Another reason to use ketamine for RSI in sepsis

Ups J Med Sci. 2008;113(1):39-46.

In vitro investigation of the antibacterial effect of ketamine.

Gocmen S, Buyukkocak U, Caglayan O.

Department of Microbiology, Faculty of Medicine, Kirikkale University, Kirikkale, Turkey.

BACKGROUND: Antibacterial activity of local anesthetics especially lidocaine has been shown previously. In this study, the antibacterial effect of ketamine, a general anesthetic agent was investigated. METHODS: The antibacterial effect of ketamine was studied using six different strains of bacteria (Staphylococcus aureus, Staphylococcus epidermidis, Entecoccus faecalis, Streptococcus pyogenes, Pseudomonas aeruginosa and Escherichia coli) with disc diffusion method. Ciprofloxacine discs (CIP, oxoid) were used as a control to verify the methodology. Minimal inhibition concentration (MIC) and minimal bactericidal concentration (MBC) of ketamine for these bacteria were also determined. RESULTS: No inhibition was evident in discs containing 62.5 microg of ketamine. Ketamine 125 microg showed activity on all the bacteria tested with the exception of E. coli. The inhibition rates of Ketamine were more prominent at the doses of 250 microg and 500 microg similar to the inhibition rate of CIP. Whereas MIC and MBC values of ketamine for S. aureus and S. pyogenes were 500 microg mL(-1), MIC and MBC values for P. aeruginosa were above 2000 microg mL(-1). For other bacteria, these values ranged between these levels. CONCLUSIONS: Ketamine with higher doses showed antibacterial activity. We thought that it will be proper to use ketamine hesitantly in experimental animal studies like sepsis and translocation.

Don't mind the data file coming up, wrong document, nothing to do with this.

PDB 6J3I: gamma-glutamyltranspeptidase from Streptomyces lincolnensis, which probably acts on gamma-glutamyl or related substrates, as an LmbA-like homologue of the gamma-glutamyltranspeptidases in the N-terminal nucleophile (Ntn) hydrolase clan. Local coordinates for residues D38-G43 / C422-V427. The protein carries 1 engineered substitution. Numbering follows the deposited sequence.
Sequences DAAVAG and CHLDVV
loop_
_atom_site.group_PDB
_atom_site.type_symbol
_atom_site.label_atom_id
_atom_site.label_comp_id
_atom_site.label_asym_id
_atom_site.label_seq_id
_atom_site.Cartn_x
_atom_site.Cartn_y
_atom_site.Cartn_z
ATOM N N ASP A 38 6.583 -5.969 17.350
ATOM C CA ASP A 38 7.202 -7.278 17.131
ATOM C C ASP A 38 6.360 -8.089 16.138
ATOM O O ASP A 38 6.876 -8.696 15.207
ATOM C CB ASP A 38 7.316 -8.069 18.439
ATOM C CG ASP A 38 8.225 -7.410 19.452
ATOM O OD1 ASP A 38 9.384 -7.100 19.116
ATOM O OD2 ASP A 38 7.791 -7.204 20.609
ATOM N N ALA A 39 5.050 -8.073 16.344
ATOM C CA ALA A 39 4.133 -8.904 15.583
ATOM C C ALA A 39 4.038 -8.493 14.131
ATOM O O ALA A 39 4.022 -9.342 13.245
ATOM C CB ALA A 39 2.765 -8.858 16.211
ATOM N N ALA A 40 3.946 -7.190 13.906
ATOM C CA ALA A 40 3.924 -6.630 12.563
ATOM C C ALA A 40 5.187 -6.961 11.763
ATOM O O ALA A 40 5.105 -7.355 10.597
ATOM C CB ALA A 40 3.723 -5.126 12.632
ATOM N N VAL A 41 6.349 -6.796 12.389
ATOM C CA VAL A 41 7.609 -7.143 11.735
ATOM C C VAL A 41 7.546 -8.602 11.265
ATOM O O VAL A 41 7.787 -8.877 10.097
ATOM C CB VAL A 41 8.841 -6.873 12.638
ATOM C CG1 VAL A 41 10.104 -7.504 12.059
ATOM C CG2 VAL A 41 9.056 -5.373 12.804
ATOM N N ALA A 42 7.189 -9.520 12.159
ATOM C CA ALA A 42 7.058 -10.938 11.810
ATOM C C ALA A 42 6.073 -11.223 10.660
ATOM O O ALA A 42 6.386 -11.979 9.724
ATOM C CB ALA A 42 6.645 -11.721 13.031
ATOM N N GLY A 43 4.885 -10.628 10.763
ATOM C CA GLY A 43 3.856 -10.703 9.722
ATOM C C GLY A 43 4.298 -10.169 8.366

PMID: 18521797 [PubMed – indexed for MEDLINE]

oh, and it’s an anticonvulsant as well.

Ketamine successfully terminates malignant status ...[Epilepsy Res. 2008] - PubMed Result